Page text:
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Continuing a class in another .Java file

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Joined: 2007-07-16

After trying to find a solution for this problem online, I found that I couldn't quite phrase my problem just right to retrieve an answer from a search engine. So I thought perhaps asking a hooman would be better.

I have a fairly simple problem. I have a class; class A, which contains all the useful methods and variables for my application. I want to write a series of classes that has direct access to these methods and variables. I solved this by using nested classes.

Now, because of the massive volume of nested classes, I am looking for a way to separate this class into different .java files. As of yet, there is no practical reason for needing to do this; I want to separate the code into other files for no other reason than neatness. It doesn't matter if this implemented at the compile level or at run time, just as long as I can break up my code into convenient .java files.

Thanks in advanced, DJ.

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Joined: 2003-12-02

neatness would have you restructure your code to get rid of the Godclass syndrome that you're suffering from.
Moving some of those inner classes into toplevel classes is the start, finding the several thousand lines of copy/paste code that are almost certain to be in there and turning them into methods or other classes that are more generic wouldn't hurt either.

Joined: 2003-06-12

If I understand your requirements correctly then following design approach may work better:

1.Add public setters and/or getters based on need basis for each of the private member variable.This will avoid need to access these private fields directly.

2. Categorize internal implementation methods and API to be exposed to outside world by giving appropriate access level to respective methods.

3. Use composition instead of inner classes to build on new functionality around existing functionality.In other words use decorator pattern to add new functionality without touching existing common implementation.
Use abstract factory to get instances of composite classes. Work with interface references instead of actual class objects. This will give layer of abstraction if actual composite class instance is to be replaced with another one.

4. Use singleton pattern if common base state is to be made accessible to added variant /specialized behavior.

5. Keep all classes in same package if you intend to access internal methods of one class in other. But this is not recommended as it compromises encapsulation and data security. Also this restricts the reuse of your classes by other parties as they may not be able to use same package name as of yours.

Joined: 2004-03-18

I have a fairly simple problem. I have a class; class A, which contains all the useful methods and variables for my application. [/i]

It looks very much like these are utility methods. If they don't maintain any state between calls, they can be made static, and if you use static import, then those methods can be "accessed directly" without qualifying them with a class or instance expression.

If some of them do maintain state between calls, then you could move that into a common superclass.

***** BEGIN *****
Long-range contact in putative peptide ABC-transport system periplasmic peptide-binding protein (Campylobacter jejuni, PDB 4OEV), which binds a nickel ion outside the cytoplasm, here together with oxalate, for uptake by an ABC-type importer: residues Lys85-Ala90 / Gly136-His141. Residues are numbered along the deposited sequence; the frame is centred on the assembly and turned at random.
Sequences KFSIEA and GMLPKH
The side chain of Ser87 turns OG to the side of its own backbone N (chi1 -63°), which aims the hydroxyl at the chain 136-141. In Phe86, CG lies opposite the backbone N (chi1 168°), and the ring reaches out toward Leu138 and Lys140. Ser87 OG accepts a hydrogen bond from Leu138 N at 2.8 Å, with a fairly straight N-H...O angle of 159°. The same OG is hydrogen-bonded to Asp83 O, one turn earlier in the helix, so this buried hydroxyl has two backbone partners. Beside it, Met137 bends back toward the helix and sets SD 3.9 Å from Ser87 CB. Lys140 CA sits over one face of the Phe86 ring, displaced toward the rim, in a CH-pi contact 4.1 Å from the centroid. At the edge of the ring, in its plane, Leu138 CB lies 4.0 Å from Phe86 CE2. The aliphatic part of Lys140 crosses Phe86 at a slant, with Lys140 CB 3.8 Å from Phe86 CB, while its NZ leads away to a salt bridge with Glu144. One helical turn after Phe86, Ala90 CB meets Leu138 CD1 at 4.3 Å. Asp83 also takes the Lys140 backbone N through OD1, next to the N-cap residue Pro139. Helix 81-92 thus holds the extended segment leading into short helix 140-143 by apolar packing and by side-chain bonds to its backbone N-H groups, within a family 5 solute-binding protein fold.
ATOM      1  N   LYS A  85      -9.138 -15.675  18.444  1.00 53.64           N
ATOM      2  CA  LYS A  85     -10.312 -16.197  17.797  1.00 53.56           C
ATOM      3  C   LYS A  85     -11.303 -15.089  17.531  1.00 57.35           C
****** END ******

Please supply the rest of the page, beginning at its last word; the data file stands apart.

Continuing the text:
[i]I want to write a series of classes that has direct access to these methods and variables.[/i]

Having dealt with all those methods using these techniques, all the inner classes can become top level classes, extending the common superclass where appropriate, accessing those methods in an unqualified manner.

[i] I solved this by using nested classes.[/i]
bad move.

Joined: 2007-07-17

If your *.java file has grown up only because of the number of inner classes, you should consider to treat these inner classes as "outer" classes, meaning they should live in source files of their own.

It seems to me that your "class" had gained so much functionality that it is more like a "package", so it should treated like one. Furthermore, if it is not just the sheer number of classes but also their size, separating them into independent files would make maintenance much easier.

But the plain answer of your question: it is not possible to spread [i]one single class[/i] over multiple *.java files. This is intentional.

Joined: 2003-06-10

If these nested classes specialize the behavior of Class A then i would say:

you want to use "protected" access for the fields and methods and change these nested classes to extend Class A.

If these nested classes don't necessarily specialize Class A but they form a distinct conceptual group. (Or better yet these classes of objects form a class of an object, that is as a group they are there own state machine which encapsulates there own data) then I would say:

use the default / package access for the common methods and bundle all the classes together in the same package.

If none of these are true then it may be that Class A is a utility. In which case i would see if the members of Class A can be made "static" and therefore accessed directly.

If static classes would not work then the members of Class A could just be made public and these nested classes should be normal classes and
create and instance of Class A as they need it or be passed an instance of Class A in their constructor.

(don't forget to use the import statement)

Joined: 2003-06-12

A solution would be to have the private members declared with package access level and then move the nested classes outside of your huge class. And declare all those classes under the same package.

Like that you could still acess the private members, but they would only be visible inside the package. Think of it like something similar to friend access in C++.